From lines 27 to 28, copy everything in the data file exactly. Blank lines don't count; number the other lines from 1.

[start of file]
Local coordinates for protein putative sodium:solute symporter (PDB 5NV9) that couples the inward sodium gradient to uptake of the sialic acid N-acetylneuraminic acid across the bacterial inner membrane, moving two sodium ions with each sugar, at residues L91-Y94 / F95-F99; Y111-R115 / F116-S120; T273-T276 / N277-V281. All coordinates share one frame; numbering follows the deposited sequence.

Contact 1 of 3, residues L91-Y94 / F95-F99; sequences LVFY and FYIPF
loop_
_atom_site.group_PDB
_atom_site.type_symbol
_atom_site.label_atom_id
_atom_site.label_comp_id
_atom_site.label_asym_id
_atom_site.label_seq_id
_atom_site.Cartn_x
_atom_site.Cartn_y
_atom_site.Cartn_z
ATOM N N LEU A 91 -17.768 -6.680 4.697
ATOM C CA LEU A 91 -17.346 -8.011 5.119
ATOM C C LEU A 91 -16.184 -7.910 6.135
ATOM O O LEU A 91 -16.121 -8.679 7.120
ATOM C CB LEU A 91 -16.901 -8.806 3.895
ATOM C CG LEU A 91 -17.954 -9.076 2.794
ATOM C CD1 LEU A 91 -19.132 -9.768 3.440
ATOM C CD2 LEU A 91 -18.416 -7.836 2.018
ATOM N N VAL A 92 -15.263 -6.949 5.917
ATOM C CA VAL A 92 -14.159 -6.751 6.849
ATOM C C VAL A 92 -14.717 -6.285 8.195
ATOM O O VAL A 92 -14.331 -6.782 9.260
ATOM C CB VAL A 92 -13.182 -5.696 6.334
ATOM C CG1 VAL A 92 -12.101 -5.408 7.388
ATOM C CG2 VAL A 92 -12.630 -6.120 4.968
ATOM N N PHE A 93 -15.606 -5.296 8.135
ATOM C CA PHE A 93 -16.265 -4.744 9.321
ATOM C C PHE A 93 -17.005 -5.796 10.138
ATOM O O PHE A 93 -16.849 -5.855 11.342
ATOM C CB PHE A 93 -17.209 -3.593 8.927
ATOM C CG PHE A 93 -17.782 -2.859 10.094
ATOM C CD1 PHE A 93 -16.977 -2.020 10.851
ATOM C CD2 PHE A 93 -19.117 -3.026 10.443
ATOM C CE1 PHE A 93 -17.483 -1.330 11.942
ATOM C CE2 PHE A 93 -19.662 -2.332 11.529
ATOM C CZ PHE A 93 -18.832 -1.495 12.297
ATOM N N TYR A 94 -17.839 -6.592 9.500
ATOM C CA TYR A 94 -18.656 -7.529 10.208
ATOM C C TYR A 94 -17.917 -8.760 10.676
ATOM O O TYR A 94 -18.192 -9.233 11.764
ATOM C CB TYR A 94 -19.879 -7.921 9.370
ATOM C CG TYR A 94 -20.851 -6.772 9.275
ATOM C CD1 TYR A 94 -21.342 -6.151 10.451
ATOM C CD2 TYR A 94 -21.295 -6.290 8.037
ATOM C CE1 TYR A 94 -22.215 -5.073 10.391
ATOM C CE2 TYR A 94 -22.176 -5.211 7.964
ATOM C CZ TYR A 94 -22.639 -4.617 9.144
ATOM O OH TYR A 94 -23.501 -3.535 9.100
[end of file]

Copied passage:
ATOM C CG2 VAL A 92 -12.630 -6.120 4.968
ATOM N N PHE A 93 -15.606 -5.296 8.135